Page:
Whatever we do, we are to do it as unto the Lord (Colossians 3:23.) We are to live devoted lives and not distracted ones. Just ask my children what happens when mama is distracted while making their breakfast. They will tell you that cumin toast is totally not the same thing as cinnamon toast.

Think about the things you’ve done this week or have planned for the days ahead. Do they serve to strengthen your devotion to Christ or are they distractions?

You are loved. ❤

Ten Tips for Navigating Motherhood

13226801_1107791052625520_6856197906297404978_nI found myself sitting in the bathroom eating a candy bar last night. I had the shower running to give the illusion that I was doing something productive. I know that some of you just cringed at the thought of eating in the bathroom. I regret to inform you I just don’t care about stuff like that. I also don’t care if the McRib is made out of real meat or if my children are wearing matching socks. I do, however, care that Toby from This is Us is not really overweight. I feel lied to now that I know he’s wearing a “fat suit.”

I just choose to not get worked up over certain issues. As I sat there alone with my Almond Joy, I was thinking about a conversation we had in Sunday School on the humility of Christ. How was He able to not get worked up all the time and to maintain humility when the people treated Him so poorly? Here’s what I think. Jesus was completely confident in who He was as God and in His ability to do what God had sent Him to do. It didn’t matter if the people mocked, questioned or refused to believe. He knew He was God.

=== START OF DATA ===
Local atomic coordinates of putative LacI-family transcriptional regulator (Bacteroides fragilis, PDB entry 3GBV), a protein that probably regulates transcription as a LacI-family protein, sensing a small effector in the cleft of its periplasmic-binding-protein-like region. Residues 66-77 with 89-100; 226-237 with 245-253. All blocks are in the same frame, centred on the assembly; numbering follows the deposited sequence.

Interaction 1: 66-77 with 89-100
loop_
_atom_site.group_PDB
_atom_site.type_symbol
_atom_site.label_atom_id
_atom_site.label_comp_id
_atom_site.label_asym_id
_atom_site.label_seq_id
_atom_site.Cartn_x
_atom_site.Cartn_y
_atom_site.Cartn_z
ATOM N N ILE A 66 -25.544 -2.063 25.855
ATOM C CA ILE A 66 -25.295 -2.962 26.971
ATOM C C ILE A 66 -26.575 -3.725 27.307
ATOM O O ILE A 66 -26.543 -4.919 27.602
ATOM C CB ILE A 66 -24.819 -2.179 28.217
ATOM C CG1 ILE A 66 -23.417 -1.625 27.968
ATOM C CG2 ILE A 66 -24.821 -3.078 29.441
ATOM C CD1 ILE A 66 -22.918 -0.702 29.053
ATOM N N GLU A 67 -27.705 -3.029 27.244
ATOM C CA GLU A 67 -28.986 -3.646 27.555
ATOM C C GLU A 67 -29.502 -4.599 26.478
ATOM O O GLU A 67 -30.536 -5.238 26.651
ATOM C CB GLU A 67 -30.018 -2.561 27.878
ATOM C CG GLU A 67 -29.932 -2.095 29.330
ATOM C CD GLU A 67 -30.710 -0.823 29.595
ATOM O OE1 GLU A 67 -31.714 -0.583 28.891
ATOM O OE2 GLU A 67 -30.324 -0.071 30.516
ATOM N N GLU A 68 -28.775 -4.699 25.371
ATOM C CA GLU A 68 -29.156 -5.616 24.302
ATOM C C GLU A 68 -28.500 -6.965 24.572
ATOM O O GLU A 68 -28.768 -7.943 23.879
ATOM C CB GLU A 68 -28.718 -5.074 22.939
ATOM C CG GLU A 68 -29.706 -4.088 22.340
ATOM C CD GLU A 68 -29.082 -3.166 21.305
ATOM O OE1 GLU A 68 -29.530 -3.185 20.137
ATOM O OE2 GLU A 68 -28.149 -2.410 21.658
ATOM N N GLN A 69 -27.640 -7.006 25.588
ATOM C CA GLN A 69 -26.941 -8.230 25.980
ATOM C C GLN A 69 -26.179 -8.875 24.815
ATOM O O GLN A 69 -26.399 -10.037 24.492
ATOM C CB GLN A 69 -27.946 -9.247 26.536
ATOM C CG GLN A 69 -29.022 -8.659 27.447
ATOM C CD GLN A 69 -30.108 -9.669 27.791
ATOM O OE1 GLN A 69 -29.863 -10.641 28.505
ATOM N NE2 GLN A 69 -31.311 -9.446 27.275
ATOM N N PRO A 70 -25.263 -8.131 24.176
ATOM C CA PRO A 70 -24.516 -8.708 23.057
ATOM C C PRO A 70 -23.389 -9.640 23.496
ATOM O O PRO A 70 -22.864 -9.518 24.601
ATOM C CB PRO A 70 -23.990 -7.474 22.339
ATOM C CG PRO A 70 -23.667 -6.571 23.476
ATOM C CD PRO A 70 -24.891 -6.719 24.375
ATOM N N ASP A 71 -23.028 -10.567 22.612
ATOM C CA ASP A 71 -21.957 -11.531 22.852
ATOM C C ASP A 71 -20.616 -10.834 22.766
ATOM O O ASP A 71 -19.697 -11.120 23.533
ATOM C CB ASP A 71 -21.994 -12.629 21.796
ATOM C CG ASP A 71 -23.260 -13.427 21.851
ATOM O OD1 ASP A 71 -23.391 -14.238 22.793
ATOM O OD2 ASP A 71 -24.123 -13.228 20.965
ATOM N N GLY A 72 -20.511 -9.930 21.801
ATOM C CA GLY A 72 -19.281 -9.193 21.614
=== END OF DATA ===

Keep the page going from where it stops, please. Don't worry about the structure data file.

People who are confident in who God created them to be and the task God has given them to do can be humble. They don’t have to be the loudest voice in the room. They don’t feel the need to air all of their thoughts on all the things. Humble people hear other people. They are not threatened by the opinions of others. So, when that mom sees your photo on Instagram and is all, “I can’t believe she doesn’t

roses1have her child rear-facing; he’s only thirteen,” you can smile and move on with your life.

I’m about to tell you something that will set. you. free. You don’t have to attend every argument to which you’re invited. You can humbly decline the invitation when you are confident in your God-given mothering instincts and abilities. 

You can handle this mothering gig, my friends.

You are loved. ❤

 

 

Ten Tips for Navigating Motherhood

  1. Have a heart that is humble.

  2. Have a faith that is firm.

  3. Be careful with criticism.

  4. Choose the Word over the world.

  5. Have a character that is kind.

  6. Let go of guilt.

  7. Embrace grace.

  8. Follow Christ – not the crowd.

  9. Be more concerned with authenticity than appearances.

  10. A side of yogurt makes any meal healthy.

 

Tap Out Before You Pass Out